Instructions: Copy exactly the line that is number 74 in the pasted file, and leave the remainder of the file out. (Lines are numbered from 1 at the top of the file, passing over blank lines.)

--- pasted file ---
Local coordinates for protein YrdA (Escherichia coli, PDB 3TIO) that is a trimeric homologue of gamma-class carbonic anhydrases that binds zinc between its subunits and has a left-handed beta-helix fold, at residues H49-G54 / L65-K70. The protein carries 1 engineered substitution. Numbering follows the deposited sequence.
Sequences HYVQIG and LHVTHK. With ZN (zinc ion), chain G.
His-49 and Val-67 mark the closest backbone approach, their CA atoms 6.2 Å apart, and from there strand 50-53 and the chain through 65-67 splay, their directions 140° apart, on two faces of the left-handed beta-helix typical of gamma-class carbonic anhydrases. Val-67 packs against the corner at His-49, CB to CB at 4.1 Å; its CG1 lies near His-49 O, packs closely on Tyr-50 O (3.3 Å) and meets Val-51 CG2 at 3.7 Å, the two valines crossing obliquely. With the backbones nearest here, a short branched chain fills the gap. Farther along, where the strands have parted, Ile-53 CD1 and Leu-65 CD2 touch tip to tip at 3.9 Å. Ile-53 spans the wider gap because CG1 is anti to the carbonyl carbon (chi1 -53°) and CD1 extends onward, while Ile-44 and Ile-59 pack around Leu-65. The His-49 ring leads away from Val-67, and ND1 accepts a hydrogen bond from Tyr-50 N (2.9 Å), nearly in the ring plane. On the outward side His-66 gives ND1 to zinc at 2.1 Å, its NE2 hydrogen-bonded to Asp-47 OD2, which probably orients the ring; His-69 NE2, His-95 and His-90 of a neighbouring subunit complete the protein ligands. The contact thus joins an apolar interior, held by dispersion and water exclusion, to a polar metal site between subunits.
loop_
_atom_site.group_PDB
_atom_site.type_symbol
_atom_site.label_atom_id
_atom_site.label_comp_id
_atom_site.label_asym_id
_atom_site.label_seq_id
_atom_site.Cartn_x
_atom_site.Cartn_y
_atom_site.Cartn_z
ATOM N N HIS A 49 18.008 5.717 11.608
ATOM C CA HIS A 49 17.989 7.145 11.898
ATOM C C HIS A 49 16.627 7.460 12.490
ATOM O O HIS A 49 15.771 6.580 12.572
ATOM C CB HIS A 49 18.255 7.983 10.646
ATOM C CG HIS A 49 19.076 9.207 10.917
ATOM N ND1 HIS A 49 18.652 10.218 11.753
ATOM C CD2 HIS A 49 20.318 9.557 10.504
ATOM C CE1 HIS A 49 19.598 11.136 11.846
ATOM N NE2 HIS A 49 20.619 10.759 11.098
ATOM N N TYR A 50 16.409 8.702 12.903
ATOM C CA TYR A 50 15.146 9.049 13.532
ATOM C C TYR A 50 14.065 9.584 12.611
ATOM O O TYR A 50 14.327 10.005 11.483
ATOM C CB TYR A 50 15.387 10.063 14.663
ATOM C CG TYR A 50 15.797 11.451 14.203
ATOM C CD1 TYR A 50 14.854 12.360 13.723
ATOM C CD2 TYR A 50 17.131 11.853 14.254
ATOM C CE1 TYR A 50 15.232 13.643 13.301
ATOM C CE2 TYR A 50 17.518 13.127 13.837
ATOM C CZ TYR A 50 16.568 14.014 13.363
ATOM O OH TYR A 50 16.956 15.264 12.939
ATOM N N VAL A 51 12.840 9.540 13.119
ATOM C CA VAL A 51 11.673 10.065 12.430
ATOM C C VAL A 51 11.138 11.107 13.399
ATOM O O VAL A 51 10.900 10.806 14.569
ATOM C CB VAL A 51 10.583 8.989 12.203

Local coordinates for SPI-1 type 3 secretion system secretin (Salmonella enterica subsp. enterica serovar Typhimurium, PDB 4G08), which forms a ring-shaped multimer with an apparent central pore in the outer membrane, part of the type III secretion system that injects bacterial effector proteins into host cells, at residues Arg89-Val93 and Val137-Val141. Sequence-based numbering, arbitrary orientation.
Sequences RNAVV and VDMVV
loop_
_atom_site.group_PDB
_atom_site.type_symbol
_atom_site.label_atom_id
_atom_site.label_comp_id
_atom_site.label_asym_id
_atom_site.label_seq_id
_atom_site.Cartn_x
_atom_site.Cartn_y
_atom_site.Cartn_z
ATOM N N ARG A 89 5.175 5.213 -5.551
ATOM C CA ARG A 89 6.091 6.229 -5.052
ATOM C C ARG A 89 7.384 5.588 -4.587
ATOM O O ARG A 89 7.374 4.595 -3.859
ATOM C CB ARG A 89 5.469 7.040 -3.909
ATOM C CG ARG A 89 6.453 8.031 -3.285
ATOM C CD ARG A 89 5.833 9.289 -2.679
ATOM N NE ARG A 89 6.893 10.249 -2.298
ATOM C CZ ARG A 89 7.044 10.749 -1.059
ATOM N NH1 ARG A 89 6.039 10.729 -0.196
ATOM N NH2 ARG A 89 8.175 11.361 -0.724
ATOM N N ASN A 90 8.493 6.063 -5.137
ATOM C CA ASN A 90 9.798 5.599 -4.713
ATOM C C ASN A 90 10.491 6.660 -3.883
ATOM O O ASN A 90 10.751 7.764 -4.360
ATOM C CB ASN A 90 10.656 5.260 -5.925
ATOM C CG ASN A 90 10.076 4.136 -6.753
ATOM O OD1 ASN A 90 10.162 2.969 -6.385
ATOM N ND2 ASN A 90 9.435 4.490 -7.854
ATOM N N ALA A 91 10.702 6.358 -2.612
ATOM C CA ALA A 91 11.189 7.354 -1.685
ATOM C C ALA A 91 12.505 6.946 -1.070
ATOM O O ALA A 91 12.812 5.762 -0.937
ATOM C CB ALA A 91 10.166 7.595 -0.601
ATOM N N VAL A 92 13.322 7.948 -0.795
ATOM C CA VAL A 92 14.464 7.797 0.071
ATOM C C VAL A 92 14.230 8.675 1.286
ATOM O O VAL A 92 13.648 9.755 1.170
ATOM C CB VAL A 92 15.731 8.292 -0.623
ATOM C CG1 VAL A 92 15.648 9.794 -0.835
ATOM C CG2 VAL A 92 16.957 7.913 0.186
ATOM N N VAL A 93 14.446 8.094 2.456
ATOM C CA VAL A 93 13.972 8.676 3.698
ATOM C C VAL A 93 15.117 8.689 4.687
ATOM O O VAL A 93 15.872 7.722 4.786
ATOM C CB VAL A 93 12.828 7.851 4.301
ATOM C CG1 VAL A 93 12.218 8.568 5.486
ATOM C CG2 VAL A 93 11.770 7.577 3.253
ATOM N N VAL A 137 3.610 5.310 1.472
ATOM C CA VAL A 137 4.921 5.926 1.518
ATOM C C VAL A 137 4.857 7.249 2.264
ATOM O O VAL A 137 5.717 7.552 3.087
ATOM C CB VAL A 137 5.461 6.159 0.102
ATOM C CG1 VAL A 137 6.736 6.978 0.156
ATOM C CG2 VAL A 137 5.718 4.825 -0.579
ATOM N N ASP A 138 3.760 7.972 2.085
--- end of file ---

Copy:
ATOM C C ALA A 91 12.505 6.946 -1.070